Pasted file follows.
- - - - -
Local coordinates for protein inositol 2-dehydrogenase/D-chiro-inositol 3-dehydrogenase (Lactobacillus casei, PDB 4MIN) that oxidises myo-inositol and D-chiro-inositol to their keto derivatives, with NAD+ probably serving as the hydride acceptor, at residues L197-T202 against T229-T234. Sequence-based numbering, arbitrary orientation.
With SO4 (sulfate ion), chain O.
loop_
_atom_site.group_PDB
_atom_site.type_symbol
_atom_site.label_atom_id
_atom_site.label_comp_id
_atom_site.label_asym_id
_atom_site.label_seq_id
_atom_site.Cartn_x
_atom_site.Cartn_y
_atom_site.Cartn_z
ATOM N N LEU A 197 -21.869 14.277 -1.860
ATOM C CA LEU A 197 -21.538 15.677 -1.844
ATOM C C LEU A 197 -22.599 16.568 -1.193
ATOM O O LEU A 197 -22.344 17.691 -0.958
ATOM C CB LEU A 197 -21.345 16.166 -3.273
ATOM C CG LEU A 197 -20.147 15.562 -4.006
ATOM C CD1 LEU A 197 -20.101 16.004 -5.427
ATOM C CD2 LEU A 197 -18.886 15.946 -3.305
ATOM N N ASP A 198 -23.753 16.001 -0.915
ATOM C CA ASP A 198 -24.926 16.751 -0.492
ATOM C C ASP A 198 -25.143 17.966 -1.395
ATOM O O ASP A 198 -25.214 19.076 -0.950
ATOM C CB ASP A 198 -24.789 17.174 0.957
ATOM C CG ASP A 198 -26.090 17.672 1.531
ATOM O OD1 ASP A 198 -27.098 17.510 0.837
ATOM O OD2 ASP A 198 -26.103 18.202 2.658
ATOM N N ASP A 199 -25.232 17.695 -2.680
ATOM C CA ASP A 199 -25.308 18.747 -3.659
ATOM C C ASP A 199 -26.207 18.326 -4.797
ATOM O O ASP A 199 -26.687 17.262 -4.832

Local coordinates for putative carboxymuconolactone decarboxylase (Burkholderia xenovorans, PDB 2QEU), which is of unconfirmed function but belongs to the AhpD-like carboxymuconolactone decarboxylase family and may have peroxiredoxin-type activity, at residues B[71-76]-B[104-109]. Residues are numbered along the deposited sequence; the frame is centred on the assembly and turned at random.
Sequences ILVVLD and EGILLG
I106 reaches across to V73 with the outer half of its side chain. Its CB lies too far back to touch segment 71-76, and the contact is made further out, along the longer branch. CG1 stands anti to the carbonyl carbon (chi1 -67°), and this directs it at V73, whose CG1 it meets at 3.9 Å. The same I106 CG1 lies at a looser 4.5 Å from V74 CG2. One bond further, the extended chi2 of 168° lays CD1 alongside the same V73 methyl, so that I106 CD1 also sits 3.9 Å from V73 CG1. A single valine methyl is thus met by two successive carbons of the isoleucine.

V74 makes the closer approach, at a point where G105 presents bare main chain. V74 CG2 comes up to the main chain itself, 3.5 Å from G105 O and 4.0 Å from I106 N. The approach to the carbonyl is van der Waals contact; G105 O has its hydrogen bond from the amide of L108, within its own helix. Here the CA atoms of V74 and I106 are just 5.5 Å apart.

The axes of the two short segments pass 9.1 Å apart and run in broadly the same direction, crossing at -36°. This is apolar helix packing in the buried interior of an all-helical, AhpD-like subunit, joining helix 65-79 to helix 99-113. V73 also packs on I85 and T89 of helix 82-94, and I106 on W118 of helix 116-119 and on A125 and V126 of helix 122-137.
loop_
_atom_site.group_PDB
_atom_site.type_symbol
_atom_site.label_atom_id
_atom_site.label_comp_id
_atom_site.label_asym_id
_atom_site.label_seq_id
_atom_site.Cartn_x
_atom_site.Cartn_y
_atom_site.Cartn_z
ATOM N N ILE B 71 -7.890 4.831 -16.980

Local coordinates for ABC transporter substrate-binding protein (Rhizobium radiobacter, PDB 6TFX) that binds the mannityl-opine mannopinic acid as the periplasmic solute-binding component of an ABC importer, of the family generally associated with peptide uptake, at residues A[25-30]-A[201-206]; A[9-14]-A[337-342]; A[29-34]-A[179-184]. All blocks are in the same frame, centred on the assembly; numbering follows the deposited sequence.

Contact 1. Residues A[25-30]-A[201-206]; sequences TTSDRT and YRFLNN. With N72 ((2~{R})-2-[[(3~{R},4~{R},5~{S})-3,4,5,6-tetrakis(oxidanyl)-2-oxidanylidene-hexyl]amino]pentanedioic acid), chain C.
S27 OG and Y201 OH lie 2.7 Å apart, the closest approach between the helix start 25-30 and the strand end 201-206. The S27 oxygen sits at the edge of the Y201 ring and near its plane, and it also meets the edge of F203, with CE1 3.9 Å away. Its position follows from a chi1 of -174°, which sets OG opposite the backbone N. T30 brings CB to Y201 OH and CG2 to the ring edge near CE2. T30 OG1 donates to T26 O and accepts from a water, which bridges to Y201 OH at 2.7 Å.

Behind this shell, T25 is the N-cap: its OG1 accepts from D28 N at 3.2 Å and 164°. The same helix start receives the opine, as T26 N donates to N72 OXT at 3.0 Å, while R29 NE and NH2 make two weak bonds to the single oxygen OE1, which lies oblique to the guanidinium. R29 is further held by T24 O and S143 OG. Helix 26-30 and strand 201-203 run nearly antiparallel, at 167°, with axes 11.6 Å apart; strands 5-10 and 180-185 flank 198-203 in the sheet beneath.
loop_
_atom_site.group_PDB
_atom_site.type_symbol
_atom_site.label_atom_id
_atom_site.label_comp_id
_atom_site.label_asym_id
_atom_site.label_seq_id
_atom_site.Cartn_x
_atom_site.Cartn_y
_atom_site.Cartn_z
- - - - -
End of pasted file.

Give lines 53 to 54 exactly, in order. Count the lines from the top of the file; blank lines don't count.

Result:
loop_
_atom_site.group_PDB